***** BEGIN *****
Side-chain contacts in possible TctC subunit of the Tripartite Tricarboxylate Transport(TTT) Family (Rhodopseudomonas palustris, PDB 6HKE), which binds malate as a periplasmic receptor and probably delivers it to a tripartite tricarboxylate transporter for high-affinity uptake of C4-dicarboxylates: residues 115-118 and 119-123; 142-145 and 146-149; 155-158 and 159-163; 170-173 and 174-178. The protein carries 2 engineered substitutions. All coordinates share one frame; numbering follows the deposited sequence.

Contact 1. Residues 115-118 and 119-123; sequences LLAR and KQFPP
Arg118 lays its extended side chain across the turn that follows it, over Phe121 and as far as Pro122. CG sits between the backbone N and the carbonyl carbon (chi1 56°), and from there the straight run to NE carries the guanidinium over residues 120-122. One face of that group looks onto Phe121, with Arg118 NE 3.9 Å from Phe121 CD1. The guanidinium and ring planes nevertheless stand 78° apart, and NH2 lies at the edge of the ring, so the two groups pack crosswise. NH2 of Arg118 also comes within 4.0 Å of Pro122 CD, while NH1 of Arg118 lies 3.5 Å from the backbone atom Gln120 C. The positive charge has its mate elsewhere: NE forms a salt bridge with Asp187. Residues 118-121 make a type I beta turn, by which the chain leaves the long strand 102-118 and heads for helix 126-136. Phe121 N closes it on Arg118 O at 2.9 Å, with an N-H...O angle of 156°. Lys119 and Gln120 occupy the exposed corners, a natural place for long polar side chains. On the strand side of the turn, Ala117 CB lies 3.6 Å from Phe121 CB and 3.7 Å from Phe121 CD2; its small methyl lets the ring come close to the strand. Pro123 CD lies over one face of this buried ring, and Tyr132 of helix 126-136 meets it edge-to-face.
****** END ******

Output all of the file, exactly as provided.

Side-chain contacts in possible TctC subunit of the Tripartite Tricarboxylate Transport(TTT) Family (Rhodopseudomonas palustris, PDB 6HKE), which binds malate as a periplasmic receptor and probably delivers it to a tripartite tricarboxylate transporter for high-affinity uptake of C4-dicarboxylates: residues 115-118 and 119-123; 142-145 and 146-149; 155-158 and 159-163; 170-173 and 174-178. The protein carries 2 engineered substitutions. All coordinates share one frame; numbering follows the deposited sequence.

Contact 1. Residues 115-118 and 119-123; sequences LLAR and KQFPP
Arg118 lays its extended side chain across the turn that follows it, over Phe121 and as far as Pro122. CG sits between the backbone N and the carbonyl carbon (chi1 56°), and from there the straight run to NE carries the guanidinium over residues 120-122. One face of that group looks onto Phe121, with Arg118 NE 3.9 Å from Phe121 CD1. The guanidinium and ring planes nevertheless stand 78° apart, and NH2 lies at the edge of the ring, so the two groups pack crosswise. NH2 of Arg118 also comes within 4.0 Å of Pro122 CD, while NH1 of Arg118 lies 3.5 Å from the backbone atom Gln120 C. The positive charge has its mate elsewhere: NE forms a salt bridge with Asp187. Residues 118-121 make a type I beta turn, by which the chain leaves the long strand 102-118 and heads for helix 126-136. Phe121 N closes it on Arg118 O at 2.9 Å, with an N-H...O angle of 156°. Lys119 and Gln120 occupy the exposed corners, a natural place for long polar side chains. On the strand side of the turn, Ala117 CB lies 3.6 Å from Phe121 CB and 3.7 Å from Phe121 CD2; its small methyl lets the ring come close to the strand. Pro123 CD lies over one face of this buried ring, and Tyr132 of helix 126-136 meets it edge-to-face.